Definition of “contingent equity interest.”

Because of the length of the CFIUS process, parties sometimes execute transactions in two steps: acquisition of economic interests prior to CFIUS clearance, and acquisition of voting or other governance rights only after receipt of CFIUS clearance. Opportunities for two-step transactions have been limited by FIRRMA’s treatment of the issuance of “contingent equity interests” as transactions immediately subject to CFIUS jurisdiction. The draft FIRRMA regulations underscore this by defining contingent equity interests more broadly than in the interim regulations issued in October 2018, though they do not include most lending transactions secured by equity securities of the borrower unless the risk of default is imminent. The draft FIRRMA regulations do allow CFIUS to disregard the rights to be acquired upon exercise, conversion or the satisfaction of other conditions if CFIUS determines that: (i) the exchange of contingent equity interests for equity interests is not imminent, (ii) the timing of the exchange is not within the control of the acquiring party and (iii) the number of equity rights to be acquired as a result of the exchange cannot be reasonably determined when the contingent equity interests are issued. This provision gives CFIUS more latitude in determining whether a transaction transfers sufficient rights to be subject to CFIUS jurisdiction, but is not likely to enable the broad use of two-step transactions.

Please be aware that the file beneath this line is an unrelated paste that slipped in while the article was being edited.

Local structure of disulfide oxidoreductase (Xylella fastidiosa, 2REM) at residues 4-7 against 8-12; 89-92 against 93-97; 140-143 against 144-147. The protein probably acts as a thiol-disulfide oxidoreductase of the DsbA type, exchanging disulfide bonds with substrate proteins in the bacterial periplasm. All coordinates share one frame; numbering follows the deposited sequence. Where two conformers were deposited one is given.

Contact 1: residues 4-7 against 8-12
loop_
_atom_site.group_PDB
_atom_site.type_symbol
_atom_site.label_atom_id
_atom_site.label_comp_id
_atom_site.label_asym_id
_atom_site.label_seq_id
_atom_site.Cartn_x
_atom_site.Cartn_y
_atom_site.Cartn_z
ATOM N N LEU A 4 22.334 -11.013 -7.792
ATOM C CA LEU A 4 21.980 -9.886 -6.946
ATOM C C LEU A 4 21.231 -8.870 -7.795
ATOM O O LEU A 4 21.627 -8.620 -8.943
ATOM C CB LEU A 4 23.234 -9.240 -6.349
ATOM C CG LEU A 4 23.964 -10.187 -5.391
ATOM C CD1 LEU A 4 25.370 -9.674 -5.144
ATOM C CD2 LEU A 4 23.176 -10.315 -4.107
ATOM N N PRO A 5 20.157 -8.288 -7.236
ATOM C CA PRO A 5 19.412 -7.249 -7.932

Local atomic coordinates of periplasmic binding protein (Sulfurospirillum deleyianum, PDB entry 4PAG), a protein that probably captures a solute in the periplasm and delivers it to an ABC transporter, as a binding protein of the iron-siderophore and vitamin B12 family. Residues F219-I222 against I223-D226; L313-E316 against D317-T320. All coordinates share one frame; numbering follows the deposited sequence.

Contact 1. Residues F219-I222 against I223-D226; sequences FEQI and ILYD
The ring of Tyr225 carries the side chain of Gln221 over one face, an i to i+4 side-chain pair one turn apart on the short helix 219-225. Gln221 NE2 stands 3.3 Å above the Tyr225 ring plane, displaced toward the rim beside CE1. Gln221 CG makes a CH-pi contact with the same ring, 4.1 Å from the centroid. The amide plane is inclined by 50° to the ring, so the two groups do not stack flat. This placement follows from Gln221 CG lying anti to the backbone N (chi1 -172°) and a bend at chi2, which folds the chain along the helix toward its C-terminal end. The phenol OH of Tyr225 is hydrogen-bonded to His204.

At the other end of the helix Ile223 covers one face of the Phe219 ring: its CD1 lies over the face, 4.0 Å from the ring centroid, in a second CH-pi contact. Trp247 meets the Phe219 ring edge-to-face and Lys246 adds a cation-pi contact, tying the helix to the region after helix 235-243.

Issues Deferred for Future Rulemaking

The draft regulations issued on September 17 note that CFIUS has deferred further rulemaking on two issues for a later date:

Mandatory filings for critical technology transactions.